Round Tasmania on the Hyperstrada

2000km camping roundtrip in 8 days

In early May I took my new Ducati Hyperstrada on its first big tour by riding all around Tasmania. May is almost a bit late for touring Tasmania on a motorcycle due to unpredictable weather and even possible snow and black ice in higher regions. I didn’t want to wait until next summer though, so I went anyway and hoped for a little bit of luck with weather conditions.

It turned out to be an amazing trip, unbelievable fun to ride the Hyperstrada on some of the country’s best motorcycling roads. I didn’t have any technical issues with the bike, everything went very well. The weather was fairly kind too, only on one day I got wet after riding through hours of pouring rain. During the first half of the trip roads were mostly wet from rain, but it usually rained the night before and not during the day. The last few days riding up the East coast were even sunny.

Overnight ferry to Tasmania

On a Friday afternoon I finished work early, packed up and rode to Melbourne to catch the overnight Spirit of Tasmania ferry. Boarding went well, their staff are very familiar with securing bikes using tie-down straps attached to the handle bar or frame.

While riding to Melbourne I realised that I was most likely carrying too much luggage, and also that my backpack doesn’t go well with the new luggage bag I got, there’s not enough space so I’m pushed very far to the front of the bike. I thought it might be best to leave it until Devonport, and then before heading off to Cradle Mountain I could spend some time optimising my luggage storage and moving the bag further backwards.

Bike secured on parking deck
Bike secured on parking deck

Once my bike was secured on the parking deck, I grabbed some basics like water bottle and toiletry bag and went to the upper decks. I spent a short while sitting outside enjoying the night view of Melbourne before having dinner at the restaurant on deck seven.

Unlike on my previous rides with the Spirit of Tasmania I booked a cabin instead of a free recliner seat, to have at least some chance of sleeping at night. I’m not sure if this was introduced recently or if I simply never noticed it, but it’s now possible to book a shared cabin at very reasonable price, much like a bed in a hostel share room. Clearly this will be popular among backpackers and others like me who don’t need the expensive luxury of a cabin of their own.

Outside on the Spirit of Tasmania
Outside on the Spirit of Tasmania


For this trip I brought several new pieces of equipment and gadgets:

  • A touring wind screen for the bike, slightly larger than the stock one.
  • A 60l waterproof luggage bag from SW-Motech which I placed on the passenger seat and then used two tie-down straps to secure it to the passenger grab handles. I’m not a huge fan of top boxes, and I don’t think the top box support frame would work alongside my tidy tail, therefore I thought a motorcycle luggage bag would be best. In hindsight the bag was probably a bit too large and I could have used a smaller one if I hadn’t taken so much stuff with me on this trip.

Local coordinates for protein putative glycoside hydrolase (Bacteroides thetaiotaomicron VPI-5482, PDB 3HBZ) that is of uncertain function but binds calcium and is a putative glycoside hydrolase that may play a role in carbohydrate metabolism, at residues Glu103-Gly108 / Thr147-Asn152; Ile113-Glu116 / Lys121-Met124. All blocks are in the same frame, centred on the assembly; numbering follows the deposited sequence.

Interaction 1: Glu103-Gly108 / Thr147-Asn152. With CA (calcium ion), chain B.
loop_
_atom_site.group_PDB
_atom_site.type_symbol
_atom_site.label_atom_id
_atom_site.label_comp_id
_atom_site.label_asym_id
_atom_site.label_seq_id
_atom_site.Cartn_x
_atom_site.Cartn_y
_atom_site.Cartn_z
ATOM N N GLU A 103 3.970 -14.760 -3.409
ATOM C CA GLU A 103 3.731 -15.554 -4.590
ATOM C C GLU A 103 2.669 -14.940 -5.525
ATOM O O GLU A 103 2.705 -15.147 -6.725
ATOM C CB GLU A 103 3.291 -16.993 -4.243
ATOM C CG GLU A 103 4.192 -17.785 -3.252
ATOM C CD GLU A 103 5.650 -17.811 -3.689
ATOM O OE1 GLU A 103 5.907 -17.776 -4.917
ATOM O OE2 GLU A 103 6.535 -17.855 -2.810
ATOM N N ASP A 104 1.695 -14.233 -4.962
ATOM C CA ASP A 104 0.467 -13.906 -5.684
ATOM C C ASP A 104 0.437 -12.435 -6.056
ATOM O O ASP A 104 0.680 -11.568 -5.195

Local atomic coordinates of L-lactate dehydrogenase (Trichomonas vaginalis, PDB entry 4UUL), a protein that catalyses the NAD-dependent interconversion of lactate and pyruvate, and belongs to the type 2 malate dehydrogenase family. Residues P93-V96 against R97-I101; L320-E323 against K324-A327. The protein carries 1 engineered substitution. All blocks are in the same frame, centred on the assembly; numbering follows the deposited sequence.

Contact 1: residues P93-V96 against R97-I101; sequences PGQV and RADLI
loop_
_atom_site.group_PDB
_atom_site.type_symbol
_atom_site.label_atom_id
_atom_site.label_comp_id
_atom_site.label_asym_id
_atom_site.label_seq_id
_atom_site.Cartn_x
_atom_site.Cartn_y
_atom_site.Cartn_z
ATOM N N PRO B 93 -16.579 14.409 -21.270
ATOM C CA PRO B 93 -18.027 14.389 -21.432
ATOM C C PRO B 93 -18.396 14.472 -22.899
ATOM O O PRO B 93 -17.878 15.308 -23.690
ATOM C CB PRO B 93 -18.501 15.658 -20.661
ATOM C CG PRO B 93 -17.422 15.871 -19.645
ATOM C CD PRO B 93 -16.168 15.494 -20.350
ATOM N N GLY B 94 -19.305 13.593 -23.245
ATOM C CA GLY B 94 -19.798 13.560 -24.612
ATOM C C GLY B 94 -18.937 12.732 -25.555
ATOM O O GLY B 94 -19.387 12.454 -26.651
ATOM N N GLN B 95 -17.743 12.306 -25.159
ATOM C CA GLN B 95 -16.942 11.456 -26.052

• A small 2l jerry can for petrol, just in case. In remote areas of Tasmania it can sometimes be hard to find petrol.
  • A 12mm f/2.8 Samyang lens for my Sony A7II full-frame camera. I’m a sucker for wide angle landscapes and on my previous APS-C cameras I never found lenses as good or wide as I liked. Unfortunately it’s manual focus only.
  • A new tripod. My old plastic tripod broke several years ago, so with the MeFoto Roadtrip I finally got myself a proper one.
  • A Thermarest NeoAir Xlite sleeping pad. My old Exped Synmat 7 pump started to seriously leak air, and an attempt to fix it proved unsuccessful. It appears it is leaking all along the seams, so apparently the glue that holds the seams together disintegrates over time. The Thermarest is very expensive, but also very comfortable, weighs only 340g and rolled and compressed it’s only slightly larger than a can of coke. It saved me almost half a kilo in weight compared to the old Exped mat, but it still annoys me that it failed at all, after only about five years. Although their products have 5 years warranty, local dealers refuse to handle warranty claims for products that were not purchased from them. I purchased mine in Hobart. Given this stupid warranty policy, I chose not to buy another Exped and try the Thermarest instead.
  • DriRider Blizzard 2 touring pants. Like my previous DriRider products this one yet again suffers from poor quality stitching, and the zips frequently get stuck. I also admit I’m wearing the ladies’ version because the men’s — like most other motorcycling pants for men — seem to be designed for extraordinarily fat men. Trying to find touring pants with a skinny fit for slim men is surprisingly difficult.

I planned my route over several weeks and created a custom Google map. It’s hard to plan a week-long road trip in advance, and in the end I had to make some spontaneous changes. The itinerary I ended up travelling was:

In a small town called Snug just half an hour South of Hobart I stayed at a friend’s house for a rest day half-way through the trip, before continuing along the East Coast.

It will post more detailed articles for each ride day over the next days.

More photos from the trip are in the album Round Tasmania on the Hyperstrada.